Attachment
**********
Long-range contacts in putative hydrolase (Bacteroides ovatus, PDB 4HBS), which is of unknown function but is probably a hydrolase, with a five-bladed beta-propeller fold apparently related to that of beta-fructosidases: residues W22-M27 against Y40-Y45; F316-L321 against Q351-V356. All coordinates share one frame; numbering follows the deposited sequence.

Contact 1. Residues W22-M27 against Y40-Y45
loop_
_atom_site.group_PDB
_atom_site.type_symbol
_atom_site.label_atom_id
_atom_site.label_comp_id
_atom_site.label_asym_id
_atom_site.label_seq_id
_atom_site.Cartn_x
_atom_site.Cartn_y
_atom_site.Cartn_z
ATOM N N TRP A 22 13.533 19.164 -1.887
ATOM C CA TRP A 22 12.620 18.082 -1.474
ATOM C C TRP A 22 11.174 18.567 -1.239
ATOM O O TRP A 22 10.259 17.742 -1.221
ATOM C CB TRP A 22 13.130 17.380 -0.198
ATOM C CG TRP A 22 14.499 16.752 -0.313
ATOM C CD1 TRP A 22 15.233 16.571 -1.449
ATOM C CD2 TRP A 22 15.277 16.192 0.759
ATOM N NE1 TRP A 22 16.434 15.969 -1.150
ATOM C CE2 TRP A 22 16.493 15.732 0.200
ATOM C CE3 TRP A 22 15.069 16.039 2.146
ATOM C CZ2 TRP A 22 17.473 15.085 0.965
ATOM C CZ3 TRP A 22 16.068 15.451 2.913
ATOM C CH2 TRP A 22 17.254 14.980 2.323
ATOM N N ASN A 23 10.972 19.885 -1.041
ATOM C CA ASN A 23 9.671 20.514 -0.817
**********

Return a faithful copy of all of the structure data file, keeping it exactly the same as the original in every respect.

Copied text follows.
Long-range contacts in putative hydrolase (Bacteroides ovatus, PDB 4HBS), which is of unknown function but is probably a hydrolase, with a five-bladed beta-propeller fold apparently related to that of beta-fructosidases: residues W22-M27 against Y40-Y45; F316-L321 against Q351-V356. All coordinates share one frame; numbering follows the deposited sequence.

Contact 1. Residues W22-M27 against Y40-Y45
loop_
_atom_site.group_PDB
_atom_site.type_symbol
_atom_site.label_atom_id
_atom_site.label_comp_id
_atom_site.label_asym_id
_atom_site.label_seq_id
_atom_site.Cartn_x
_atom_site.Cartn_y
_atom_site.Cartn_z
ATOM N N TRP A 22 13.533 19.164 -1.887
ATOM C CA TRP A 22 12.620 18.082 -1.474
ATOM C C TRP A 22 11.174 18.567 -1.239
ATOM O O TRP A 22 10.259 17.742 -1.221
ATOM C CB TRP A 22 13.130 17.380 -0.198
ATOM C CG TRP A 22 14.499 16.752 -0.313
ATOM C CD1 TRP A 22 15.233 16.571 -1.449
ATOM C CD2 TRP A 22 15.277 16.192 0.759
ATOM N NE1 TRP A 22 16.434 15.969 -1.150
ATOM C CE2 TRP A 22 16.493 15.732 0.200
ATOM C CE3 TRP A 22 15.069 16.039 2.146
ATOM C CZ2 TRP A 22 17.473 15.085 0.965
ATOM C CZ3 TRP A 22 16.068 15.451 2.913
ATOM C CH2 TRP A 22 17.254 14.980 2.323
ATOM N N ASN A 23 10.972 19.885 -1.041
ATOM C CA ASN A 23 9.671 20.514 -0.817